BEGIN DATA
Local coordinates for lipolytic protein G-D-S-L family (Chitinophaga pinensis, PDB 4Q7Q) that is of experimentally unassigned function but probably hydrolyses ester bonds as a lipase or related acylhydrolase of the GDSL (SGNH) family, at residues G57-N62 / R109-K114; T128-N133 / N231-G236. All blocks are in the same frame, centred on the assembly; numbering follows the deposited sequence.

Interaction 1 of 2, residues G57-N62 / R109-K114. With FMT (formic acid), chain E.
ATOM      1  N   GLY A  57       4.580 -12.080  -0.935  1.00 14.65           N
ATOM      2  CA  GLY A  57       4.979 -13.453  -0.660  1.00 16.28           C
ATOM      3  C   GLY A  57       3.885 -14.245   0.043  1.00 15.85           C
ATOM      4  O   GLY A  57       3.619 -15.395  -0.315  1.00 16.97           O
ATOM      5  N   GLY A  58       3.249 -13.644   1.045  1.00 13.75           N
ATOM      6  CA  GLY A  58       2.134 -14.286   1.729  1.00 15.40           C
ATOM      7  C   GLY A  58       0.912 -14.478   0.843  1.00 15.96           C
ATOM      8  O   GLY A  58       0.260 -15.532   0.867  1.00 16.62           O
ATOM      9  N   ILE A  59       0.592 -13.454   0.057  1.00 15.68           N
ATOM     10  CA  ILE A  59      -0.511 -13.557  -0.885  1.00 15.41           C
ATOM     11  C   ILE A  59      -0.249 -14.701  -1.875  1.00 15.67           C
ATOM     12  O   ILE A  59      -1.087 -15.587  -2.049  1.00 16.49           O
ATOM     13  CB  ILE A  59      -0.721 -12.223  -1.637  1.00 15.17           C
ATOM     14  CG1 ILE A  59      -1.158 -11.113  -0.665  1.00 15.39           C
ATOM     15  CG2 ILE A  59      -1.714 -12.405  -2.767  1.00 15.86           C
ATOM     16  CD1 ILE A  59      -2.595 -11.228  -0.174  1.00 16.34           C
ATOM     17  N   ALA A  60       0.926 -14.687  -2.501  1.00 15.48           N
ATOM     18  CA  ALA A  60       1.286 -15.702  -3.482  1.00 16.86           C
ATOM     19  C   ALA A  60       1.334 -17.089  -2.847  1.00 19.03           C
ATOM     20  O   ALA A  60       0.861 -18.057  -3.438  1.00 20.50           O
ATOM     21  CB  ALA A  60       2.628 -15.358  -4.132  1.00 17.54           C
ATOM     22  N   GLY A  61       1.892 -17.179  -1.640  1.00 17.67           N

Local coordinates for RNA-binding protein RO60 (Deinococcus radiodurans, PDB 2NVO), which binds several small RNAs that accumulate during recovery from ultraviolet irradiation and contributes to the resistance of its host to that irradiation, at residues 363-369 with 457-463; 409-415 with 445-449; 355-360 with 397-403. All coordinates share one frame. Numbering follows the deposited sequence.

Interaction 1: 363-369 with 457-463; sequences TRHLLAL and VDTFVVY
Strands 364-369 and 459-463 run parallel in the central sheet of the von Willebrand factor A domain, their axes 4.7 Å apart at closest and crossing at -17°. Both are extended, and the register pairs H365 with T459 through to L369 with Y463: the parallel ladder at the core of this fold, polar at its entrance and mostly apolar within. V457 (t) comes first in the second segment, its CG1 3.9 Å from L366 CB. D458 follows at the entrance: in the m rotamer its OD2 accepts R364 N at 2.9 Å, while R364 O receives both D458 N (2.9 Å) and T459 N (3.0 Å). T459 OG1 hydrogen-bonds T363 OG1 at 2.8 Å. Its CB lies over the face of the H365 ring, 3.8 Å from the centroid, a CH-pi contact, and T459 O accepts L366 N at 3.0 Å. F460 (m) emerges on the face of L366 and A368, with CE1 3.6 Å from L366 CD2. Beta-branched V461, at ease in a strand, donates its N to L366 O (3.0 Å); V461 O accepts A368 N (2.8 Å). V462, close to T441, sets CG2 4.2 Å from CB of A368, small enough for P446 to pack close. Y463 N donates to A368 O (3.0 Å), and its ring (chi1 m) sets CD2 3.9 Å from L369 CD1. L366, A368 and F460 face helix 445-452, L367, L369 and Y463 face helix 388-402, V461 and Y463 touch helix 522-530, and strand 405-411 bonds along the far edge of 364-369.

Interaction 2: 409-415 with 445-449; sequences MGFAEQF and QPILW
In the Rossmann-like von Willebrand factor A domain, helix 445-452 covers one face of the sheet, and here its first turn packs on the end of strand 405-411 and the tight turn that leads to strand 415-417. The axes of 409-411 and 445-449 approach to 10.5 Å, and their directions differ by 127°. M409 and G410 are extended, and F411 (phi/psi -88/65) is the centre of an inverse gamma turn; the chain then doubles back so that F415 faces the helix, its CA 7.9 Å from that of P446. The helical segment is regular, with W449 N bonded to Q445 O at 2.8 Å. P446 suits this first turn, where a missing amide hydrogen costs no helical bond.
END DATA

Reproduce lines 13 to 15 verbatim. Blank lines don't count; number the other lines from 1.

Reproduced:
ATOM     11  C   ILE A  59      -0.249 -14.701  -1.875  1.00 15.67           C
ATOM     12  O   ILE A  59      -1.087 -15.587  -2.049  1.00 16.49           O
ATOM     13  CB  ILE A  59      -0.721 -12.223  -1.637  1.00 15.17           C